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Refuges for wildlife ~ by Angus

Refuges for wildlife

Visiting a woodland recently I noticed the messiness of some piles of old tyres and how they didn't seem to fit in well with an ethos of conservation.  The manager explained that the tyres are used by small mammals such as mice and voles and they are full of interesting wildlife.  Challenged to find a lizard on a sunny day, I picked through the tyres and found several, one of which was obliging enough to be photographed.  Tyres represent a habitat for small mammals and reptiles that gives protection from the weather but also from predators.  Also water gathers in the bottom of some of them and the puddles are useful for these animals.

Tyres in woodland can be a great nuisance if large numbers have been dumped.  They are expensive to dispose of, costing as much as £2 each to have taken away and companies will only take them if you have got them to the roadside and have a reasonable quantity.   Most woodland owners will want to get them off-site and will have to pay to have them removed.  One reason it's expensive is because landfill sites don't like them - they fill a lot of volume and are therefore wasteful of landfill space.  reptile 2Recycling can use them as part of an asphalt mix for roadbuilding.  Old tyres can even be burnt at high temperatures but they are still expensive for the landowner to get moved.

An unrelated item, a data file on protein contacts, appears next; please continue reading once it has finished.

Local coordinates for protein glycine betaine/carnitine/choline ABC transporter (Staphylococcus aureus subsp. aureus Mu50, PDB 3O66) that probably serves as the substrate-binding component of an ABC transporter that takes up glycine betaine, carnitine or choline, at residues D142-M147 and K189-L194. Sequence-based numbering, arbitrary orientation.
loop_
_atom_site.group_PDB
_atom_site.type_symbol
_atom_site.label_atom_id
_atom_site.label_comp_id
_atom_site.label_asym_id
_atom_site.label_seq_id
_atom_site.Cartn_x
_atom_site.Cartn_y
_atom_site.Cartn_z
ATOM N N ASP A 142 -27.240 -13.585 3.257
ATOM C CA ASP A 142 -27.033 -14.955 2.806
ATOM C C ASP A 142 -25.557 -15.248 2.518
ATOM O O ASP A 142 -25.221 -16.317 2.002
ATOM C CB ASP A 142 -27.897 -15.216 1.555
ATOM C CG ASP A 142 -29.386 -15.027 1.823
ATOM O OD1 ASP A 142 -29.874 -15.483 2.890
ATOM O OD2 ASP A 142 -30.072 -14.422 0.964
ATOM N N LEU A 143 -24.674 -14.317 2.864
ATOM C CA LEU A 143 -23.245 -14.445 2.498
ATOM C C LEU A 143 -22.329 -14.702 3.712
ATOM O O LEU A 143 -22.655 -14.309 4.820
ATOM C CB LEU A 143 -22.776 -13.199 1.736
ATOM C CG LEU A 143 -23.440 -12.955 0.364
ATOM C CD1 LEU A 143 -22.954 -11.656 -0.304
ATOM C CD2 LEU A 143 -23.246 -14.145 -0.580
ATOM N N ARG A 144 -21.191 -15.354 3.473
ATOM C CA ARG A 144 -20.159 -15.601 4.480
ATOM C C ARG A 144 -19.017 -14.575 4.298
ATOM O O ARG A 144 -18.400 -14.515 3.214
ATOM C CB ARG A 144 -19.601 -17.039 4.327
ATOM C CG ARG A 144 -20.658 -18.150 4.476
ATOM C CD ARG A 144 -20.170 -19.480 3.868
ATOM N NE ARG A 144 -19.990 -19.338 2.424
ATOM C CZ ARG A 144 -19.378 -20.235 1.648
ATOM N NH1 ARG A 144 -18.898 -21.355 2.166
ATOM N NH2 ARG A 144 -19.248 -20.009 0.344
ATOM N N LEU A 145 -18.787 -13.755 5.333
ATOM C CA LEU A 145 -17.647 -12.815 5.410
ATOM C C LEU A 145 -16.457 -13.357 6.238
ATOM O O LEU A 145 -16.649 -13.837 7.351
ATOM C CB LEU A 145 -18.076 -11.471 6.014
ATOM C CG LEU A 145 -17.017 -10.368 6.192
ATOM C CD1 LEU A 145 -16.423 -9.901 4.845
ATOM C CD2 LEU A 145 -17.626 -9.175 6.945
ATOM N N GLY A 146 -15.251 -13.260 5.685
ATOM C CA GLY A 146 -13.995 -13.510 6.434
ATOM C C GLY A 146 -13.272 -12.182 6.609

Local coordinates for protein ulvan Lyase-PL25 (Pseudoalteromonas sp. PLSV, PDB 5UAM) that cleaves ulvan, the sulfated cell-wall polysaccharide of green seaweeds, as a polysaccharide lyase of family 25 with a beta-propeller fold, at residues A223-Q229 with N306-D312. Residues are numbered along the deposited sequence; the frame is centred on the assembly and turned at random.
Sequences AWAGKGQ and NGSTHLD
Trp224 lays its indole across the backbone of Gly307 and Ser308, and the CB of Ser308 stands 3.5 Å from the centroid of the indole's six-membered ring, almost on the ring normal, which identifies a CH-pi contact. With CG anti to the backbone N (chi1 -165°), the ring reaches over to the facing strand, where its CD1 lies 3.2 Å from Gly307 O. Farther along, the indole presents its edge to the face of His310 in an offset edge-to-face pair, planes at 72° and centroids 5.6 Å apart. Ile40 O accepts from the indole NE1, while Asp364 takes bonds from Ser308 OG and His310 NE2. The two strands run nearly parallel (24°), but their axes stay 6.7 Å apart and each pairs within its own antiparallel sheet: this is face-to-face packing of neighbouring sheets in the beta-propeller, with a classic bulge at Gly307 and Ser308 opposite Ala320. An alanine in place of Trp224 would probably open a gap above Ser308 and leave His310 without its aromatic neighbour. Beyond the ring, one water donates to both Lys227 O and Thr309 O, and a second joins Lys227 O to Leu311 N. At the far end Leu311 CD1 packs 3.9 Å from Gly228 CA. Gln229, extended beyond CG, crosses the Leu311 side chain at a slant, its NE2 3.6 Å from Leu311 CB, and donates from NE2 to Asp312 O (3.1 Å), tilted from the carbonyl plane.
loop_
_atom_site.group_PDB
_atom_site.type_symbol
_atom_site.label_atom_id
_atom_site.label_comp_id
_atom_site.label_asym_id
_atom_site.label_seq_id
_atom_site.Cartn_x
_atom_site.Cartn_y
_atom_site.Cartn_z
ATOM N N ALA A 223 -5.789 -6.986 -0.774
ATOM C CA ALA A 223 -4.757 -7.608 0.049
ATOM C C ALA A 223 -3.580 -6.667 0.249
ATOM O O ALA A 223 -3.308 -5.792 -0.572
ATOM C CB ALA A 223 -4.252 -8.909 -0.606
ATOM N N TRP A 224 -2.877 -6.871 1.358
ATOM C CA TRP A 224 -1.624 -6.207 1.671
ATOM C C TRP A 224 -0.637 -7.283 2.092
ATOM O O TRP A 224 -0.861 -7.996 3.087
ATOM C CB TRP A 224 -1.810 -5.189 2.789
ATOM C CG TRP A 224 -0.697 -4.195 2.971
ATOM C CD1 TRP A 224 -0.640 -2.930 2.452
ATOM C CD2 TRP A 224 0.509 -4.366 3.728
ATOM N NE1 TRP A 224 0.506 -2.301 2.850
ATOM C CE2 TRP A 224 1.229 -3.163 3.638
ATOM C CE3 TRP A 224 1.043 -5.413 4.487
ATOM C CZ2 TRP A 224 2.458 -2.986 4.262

If you do decide to keep dumped tyres some of them can be used for marking edges to tracks or even for making swings and parts of assault courses.  Some people have filled them with earth and used them for walls in eco houses or shelters.

Apart from old tyres, another way to attract lizards and snakes is to put down some corrugated sheet of steel in your woodland.  In the sunshine these get remarkably warm and the metal sheets become a place that reptiles enjoy - both on top and underneath the corrugated.  Adders like to make their homes underneath corrugated steel sheets.

Posted in: Flora & Fauna ~ On: 20 May, 2016

2 comments so far

24 May, 2016

Unlikely to be contaminated with very much for very long; they are more likely to be contaminated with brake dust from brake pads or salts and petrochemicals from the roads – but even a short journey in rain we help to remove it.

Anything the tyres pick up from the road will be worn away within a few 100’s of revolutions. (I mean tyres do wear away after all)

However, so called heavy metal are a constituent part of the material used in tyre manufacture, so are present in them rather than contaminating them. There has been concern over tyres used to make artificial reefs and the effect of the HM has been studied. (http://icesjms.oxfordjournals.org/content/59/supplement/S243.full.pdf). Also, it has been shown that pollutants can leach from tyres buried in soil, particularly if shredded (larger surface area).

So best advice – “use common sense”, a few tyres here and there in a corner provide a haven for wildlife, and the impact if any is small. A few hundred that might be different.

23 May, 2016

Agree with most of what you say…..my only concern is that after use on our roads, tyres tend to be contaminated with ‘heavy metals’,which isn’t good for most wildlife.

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